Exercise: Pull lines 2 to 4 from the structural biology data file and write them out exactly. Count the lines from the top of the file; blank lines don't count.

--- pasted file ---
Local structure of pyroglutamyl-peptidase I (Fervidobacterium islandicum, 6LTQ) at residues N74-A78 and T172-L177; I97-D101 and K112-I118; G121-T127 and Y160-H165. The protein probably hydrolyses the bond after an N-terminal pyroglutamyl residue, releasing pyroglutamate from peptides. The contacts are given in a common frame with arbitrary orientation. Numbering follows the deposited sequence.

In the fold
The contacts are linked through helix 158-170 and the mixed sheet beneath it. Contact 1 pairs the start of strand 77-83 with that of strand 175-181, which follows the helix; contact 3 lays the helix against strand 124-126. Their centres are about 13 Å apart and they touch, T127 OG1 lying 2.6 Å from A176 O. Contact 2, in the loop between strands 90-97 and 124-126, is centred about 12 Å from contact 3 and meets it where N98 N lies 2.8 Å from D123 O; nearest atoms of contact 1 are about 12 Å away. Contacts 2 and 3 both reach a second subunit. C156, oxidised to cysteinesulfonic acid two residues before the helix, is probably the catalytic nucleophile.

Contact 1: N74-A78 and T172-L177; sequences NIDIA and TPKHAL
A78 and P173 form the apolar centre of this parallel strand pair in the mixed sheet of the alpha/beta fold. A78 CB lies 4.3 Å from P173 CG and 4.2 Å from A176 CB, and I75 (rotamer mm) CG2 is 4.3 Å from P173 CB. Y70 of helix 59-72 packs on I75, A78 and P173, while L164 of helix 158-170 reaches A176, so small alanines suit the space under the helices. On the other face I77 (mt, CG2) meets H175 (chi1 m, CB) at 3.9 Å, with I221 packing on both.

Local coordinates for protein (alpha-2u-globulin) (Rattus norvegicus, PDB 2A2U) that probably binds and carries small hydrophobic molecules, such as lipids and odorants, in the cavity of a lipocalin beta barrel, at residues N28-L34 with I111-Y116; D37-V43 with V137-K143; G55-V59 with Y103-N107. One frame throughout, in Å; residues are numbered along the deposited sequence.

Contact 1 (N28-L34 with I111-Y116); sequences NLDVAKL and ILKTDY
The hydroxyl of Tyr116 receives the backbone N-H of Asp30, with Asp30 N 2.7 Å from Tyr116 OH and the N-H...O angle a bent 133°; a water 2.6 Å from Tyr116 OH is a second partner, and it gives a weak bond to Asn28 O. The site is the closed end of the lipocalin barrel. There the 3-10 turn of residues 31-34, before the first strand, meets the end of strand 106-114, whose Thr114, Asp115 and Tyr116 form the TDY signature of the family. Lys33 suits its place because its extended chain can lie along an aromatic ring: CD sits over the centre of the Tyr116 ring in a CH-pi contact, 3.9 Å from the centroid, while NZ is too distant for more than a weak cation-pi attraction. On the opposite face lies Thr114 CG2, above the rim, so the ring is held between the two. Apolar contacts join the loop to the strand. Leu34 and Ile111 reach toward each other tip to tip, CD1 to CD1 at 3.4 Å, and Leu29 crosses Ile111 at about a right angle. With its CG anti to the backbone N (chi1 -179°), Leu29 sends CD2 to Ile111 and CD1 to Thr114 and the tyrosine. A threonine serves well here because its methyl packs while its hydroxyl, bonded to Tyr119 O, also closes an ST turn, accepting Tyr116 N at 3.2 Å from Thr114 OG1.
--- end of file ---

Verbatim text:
In the fold
The contacts are linked through helix 158-170 and the mixed sheet beneath it. Contact 1 pairs the start of strand 77-83 with that of strand 175-181, which follows the helix; contact 3 lays the helix against strand 124-126. Their centres are about 13 Å apart and they touch, T127 OG1 lying 2.6 Å from A176 O. Contact 2, in the loop between strands 90-97 and 124-126, is centred about 12 Å from contact 3 and meets it where N98 N lies 2.8 Å from D123 O; nearest atoms of contact 1 are about 12 Å away. Contacts 2 and 3 both reach a second subunit. C156, oxidised to cysteinesulfonic acid two residues before the helix, is probably the catalytic nucleophile.

Contact 1: N74-A78 and T172-L177; sequences NIDIA and TPKHAL